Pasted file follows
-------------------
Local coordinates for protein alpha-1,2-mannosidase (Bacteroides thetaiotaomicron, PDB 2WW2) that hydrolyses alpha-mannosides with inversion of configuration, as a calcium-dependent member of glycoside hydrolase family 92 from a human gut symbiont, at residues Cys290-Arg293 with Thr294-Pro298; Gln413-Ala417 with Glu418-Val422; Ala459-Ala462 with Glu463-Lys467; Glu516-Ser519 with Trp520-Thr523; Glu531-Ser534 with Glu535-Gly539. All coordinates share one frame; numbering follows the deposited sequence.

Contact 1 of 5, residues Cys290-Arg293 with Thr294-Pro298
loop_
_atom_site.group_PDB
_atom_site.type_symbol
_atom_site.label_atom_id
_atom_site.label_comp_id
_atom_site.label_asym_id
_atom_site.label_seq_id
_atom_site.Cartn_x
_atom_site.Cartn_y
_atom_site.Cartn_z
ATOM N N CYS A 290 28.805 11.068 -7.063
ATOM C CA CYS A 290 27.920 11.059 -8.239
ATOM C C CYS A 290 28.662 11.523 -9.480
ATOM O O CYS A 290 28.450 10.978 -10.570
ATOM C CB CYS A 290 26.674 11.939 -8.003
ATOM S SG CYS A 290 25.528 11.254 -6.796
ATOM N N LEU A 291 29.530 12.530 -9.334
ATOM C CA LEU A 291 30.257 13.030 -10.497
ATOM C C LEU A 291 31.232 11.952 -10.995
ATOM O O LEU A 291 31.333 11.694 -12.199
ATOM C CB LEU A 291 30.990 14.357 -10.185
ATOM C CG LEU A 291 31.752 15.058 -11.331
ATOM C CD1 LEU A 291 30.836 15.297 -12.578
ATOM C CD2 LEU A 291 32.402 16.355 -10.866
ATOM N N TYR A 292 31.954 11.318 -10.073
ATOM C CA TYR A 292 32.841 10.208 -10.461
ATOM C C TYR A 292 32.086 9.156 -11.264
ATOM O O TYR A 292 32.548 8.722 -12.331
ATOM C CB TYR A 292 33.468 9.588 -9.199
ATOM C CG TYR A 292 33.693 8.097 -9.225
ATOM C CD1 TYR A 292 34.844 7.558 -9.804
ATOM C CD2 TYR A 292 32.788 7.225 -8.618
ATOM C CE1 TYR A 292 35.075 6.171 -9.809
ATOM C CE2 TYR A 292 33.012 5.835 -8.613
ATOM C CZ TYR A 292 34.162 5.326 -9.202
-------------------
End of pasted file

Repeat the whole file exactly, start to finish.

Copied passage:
Local coordinates for protein alpha-1,2-mannosidase (Bacteroides thetaiotaomicron, PDB 2WW2) that hydrolyses alpha-mannosides with inversion of configuration, as a calcium-dependent member of glycoside hydrolase family 92 from a human gut symbiont, at residues Cys290-Arg293 with Thr294-Pro298; Gln413-Ala417 with Glu418-Val422; Ala459-Ala462 with Glu463-Lys467; Glu516-Ser519 with Trp520-Thr523; Glu531-Ser534 with Glu535-Gly539. All coordinates share one frame; numbering follows the deposited sequence.

Contact 1 of 5, residues Cys290-Arg293 with Thr294-Pro298
loop_
_atom_site.group_PDB
_atom_site.type_symbol
_atom_site.label_atom_id
_atom_site.label_comp_id
_atom_site.label_asym_id
_atom_site.label_seq_id
_atom_site.Cartn_x
_atom_site.Cartn_y
_atom_site.Cartn_z
ATOM N N CYS A 290 28.805 11.068 -7.063
ATOM C CA CYS A 290 27.920 11.059 -8.239
ATOM C C CYS A 290 28.662 11.523 -9.480
ATOM O O CYS A 290 28.450 10.978 -10.570
ATOM C CB CYS A 290 26.674 11.939 -8.003
ATOM S SG CYS A 290 25.528 11.254 -6.796
ATOM N N LEU A 291 29.530 12.530 -9.334
ATOM C CA LEU A 291 30.257 13.030 -10.497
ATOM C C LEU A 291 31.232 11.952 -10.995
ATOM O O LEU A 291 31.333 11.694 -12.199
ATOM C CB LEU A 291 30.990 14.357 -10.185
ATOM C CG LEU A 291 31.752 15.058 -11.331
ATOM C CD1 LEU A 291 30.836 15.297 -12.578
ATOM C CD2 LEU A 291 32.402 16.355 -10.866
ATOM N N TYR A 292 31.954 11.318 -10.073
ATOM C CA TYR A 292 32.841 10.208 -10.461
ATOM C C TYR A 292 32.086 9.156 -11.264
ATOM O O TYR A 292 32.548 8.722 -12.331
ATOM C CB TYR A 292 33.468 9.588 -9.199
ATOM C CG TYR A 292 33.693 8.097 -9.225
ATOM C CD1 TYR A 292 34.844 7.558 -9.804
ATOM C CD2 TYR A 292 32.788 7.225 -8.618
ATOM C CE1 TYR A 292 35.075 6.171 -9.809
ATOM C CE2 TYR A 292 33.012 5.835 -8.613
ATOM C CZ TYR A 292 34.162 5.326 -9.202